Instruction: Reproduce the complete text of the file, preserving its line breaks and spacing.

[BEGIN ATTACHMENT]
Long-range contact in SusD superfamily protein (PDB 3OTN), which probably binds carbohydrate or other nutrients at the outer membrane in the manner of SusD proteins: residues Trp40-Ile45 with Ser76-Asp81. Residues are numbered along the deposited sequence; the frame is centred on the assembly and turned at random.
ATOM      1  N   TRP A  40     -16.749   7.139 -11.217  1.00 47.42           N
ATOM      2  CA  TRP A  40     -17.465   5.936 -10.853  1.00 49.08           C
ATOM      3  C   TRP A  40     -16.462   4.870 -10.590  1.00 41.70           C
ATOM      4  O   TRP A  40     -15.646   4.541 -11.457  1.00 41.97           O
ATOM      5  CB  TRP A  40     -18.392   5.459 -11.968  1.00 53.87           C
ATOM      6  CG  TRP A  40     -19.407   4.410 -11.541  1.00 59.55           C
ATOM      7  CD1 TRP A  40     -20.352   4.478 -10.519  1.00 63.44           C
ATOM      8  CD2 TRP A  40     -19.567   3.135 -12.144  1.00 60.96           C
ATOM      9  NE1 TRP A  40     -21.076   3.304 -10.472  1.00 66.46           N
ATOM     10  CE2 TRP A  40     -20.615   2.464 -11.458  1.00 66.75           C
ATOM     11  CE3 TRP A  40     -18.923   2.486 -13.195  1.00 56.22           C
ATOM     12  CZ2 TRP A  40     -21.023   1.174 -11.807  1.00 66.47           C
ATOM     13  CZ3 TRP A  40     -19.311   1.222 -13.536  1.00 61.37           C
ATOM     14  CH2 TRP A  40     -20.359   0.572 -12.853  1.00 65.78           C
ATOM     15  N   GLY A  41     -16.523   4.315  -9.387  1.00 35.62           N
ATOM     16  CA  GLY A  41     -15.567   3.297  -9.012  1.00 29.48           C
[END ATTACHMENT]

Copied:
Long-range contact in SusD superfamily protein (PDB 3OTN), which probably binds carbohydrate or other nutrients at the outer membrane in the manner of SusD proteins: residues Trp40-Ile45 with Ser76-Asp81. Residues are numbered along the deposited sequence; the frame is centred on the assembly and turned at random.
ATOM      1  N   TRP A  40     -16.749   7.139 -11.217  1.00 47.42           N
ATOM      2  CA  TRP A  40     -17.465   5.936 -10.853  1.00 49.08           C
ATOM      3  C   TRP A  40     -16.462   4.870 -10.590  1.00 41.70           C
ATOM      4  O   TRP A  40     -15.646   4.541 -11.457  1.00 41.97           O
ATOM      5  CB  TRP A  40     -18.392   5.459 -11.968  1.00 53.87           C
ATOM      6  CG  TRP A  40     -19.407   4.410 -11.541  1.00 59.55           C
ATOM      7  CD1 TRP A  40     -20.352   4.478 -10.519  1.00 63.44           C
ATOM      8  CD2 TRP A  40     -19.567   3.135 -12.144  1.00 60.96           C
ATOM      9  NE1 TRP A  40     -21.076   3.304 -10.472  1.00 66.46           N
ATOM     10  CE2 TRP A  40     -20.615   2.464 -11.458  1.00 66.75           C
ATOM     11  CE3 TRP A  40     -18.923   2.486 -13.195  1.00 56.22           C
ATOM     12  CZ2 TRP A  40     -21.023   1.174 -11.807  1.00 66.47           C
ATOM     13  CZ3 TRP A  40     -19.311   1.222 -13.536  1.00 61.37           C
ATOM     14  CH2 TRP A  40     -20.359   0.572 -12.853  1.00 65.78           C
ATOM     15  N   GLY A  41     -16.523   4.315  -9.387  1.00 35.62           N
ATOM     16  CA  GLY A  41     -15.567   3.297  -9.012  1.00 29.48           C